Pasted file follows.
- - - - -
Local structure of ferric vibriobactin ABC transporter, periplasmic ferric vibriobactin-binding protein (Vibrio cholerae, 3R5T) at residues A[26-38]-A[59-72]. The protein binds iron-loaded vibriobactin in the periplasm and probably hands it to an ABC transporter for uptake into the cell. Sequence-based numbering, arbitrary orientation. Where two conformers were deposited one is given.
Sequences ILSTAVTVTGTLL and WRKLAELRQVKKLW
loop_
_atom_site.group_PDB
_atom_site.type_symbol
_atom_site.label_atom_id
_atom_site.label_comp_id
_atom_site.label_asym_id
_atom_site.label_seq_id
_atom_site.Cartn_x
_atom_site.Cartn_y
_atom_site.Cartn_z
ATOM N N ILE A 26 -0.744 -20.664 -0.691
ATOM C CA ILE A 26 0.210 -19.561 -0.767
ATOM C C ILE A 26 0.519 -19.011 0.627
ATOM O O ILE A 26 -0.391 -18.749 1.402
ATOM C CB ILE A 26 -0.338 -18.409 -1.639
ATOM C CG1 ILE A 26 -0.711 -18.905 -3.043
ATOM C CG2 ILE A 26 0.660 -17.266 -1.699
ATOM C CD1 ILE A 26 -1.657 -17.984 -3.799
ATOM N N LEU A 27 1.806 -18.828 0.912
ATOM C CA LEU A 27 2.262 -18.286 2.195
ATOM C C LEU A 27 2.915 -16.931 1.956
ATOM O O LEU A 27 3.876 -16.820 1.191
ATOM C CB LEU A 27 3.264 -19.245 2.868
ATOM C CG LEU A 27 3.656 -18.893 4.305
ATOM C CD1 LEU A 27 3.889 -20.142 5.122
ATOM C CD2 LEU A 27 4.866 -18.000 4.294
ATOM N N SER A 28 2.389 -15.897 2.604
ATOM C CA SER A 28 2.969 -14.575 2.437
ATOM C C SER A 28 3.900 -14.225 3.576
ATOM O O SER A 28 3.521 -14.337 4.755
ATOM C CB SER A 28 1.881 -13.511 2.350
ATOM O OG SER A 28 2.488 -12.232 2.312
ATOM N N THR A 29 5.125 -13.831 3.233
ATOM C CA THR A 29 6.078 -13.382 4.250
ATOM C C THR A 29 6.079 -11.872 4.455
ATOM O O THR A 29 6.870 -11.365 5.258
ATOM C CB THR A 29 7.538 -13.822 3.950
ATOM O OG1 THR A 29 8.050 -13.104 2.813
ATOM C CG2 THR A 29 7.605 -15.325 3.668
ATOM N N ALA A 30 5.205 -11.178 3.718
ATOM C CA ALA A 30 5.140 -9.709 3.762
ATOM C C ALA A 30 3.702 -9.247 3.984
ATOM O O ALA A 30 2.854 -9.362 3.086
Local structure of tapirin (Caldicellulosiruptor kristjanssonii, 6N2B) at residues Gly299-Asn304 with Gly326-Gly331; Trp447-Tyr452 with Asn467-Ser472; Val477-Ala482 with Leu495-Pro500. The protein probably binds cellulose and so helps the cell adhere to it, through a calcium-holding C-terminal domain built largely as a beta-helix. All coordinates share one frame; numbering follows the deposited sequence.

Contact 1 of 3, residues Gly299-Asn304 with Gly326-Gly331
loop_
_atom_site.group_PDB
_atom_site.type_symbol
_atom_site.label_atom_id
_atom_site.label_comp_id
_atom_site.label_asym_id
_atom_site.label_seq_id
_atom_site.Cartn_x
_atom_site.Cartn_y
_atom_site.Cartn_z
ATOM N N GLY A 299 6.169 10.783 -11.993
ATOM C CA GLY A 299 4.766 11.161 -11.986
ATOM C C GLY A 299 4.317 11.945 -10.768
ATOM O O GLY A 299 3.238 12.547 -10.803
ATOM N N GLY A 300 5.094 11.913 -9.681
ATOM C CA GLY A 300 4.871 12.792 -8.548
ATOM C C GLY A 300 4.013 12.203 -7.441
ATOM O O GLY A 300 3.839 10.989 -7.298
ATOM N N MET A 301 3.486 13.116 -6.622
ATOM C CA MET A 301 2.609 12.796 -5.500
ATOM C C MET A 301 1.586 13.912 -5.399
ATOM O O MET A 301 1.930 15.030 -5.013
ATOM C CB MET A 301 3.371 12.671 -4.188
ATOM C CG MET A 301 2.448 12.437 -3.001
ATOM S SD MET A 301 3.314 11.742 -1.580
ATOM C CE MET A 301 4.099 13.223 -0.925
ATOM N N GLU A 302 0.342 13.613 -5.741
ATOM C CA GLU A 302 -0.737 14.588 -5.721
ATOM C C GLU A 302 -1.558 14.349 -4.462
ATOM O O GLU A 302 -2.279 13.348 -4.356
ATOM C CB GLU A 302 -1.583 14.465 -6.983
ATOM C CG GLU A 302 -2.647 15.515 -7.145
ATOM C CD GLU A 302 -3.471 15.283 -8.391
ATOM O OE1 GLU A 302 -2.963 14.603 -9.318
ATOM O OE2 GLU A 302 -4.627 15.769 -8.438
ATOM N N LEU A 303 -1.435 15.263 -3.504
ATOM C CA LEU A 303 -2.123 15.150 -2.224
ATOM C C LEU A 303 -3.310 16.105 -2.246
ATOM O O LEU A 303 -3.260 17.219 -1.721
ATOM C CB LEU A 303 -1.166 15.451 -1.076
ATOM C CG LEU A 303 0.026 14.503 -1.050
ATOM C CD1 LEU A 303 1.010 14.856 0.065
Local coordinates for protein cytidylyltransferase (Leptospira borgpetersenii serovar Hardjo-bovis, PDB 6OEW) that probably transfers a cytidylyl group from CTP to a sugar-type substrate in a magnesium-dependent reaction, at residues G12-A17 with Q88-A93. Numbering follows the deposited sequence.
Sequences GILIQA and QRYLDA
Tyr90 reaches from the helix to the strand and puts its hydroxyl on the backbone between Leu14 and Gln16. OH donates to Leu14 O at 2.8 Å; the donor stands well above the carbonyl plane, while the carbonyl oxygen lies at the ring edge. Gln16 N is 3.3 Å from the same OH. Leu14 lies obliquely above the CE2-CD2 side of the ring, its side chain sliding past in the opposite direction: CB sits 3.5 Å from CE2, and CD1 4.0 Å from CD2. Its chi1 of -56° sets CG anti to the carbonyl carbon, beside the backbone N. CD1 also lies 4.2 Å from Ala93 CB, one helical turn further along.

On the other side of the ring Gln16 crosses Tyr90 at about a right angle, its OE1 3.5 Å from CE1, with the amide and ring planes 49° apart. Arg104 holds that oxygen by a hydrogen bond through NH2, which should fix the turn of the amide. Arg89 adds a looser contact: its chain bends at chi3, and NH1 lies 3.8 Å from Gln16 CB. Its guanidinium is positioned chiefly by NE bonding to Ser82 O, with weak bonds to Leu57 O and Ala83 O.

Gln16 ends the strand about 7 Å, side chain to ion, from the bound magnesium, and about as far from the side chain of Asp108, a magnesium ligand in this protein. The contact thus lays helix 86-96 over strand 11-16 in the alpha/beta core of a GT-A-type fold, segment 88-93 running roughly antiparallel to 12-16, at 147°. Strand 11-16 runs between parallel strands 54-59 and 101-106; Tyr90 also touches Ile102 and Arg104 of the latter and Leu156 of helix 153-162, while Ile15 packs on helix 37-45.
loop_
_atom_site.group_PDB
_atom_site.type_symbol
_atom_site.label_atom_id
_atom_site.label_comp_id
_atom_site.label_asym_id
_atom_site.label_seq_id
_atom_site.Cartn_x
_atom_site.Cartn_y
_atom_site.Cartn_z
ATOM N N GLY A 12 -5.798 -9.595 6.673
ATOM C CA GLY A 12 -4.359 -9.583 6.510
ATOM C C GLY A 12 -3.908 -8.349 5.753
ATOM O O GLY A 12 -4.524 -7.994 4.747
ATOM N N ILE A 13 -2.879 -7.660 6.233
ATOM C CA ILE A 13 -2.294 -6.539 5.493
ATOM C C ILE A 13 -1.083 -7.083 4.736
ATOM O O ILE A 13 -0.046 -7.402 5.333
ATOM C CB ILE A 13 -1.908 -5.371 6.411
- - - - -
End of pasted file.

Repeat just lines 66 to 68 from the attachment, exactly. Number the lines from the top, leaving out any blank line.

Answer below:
ATOM N N MET A 301 3.486 13.116 -6.622
ATOM C CA MET A 301 2.609 12.796 -5.500
ATOM C C MET A 301 1.586 13.912 -5.399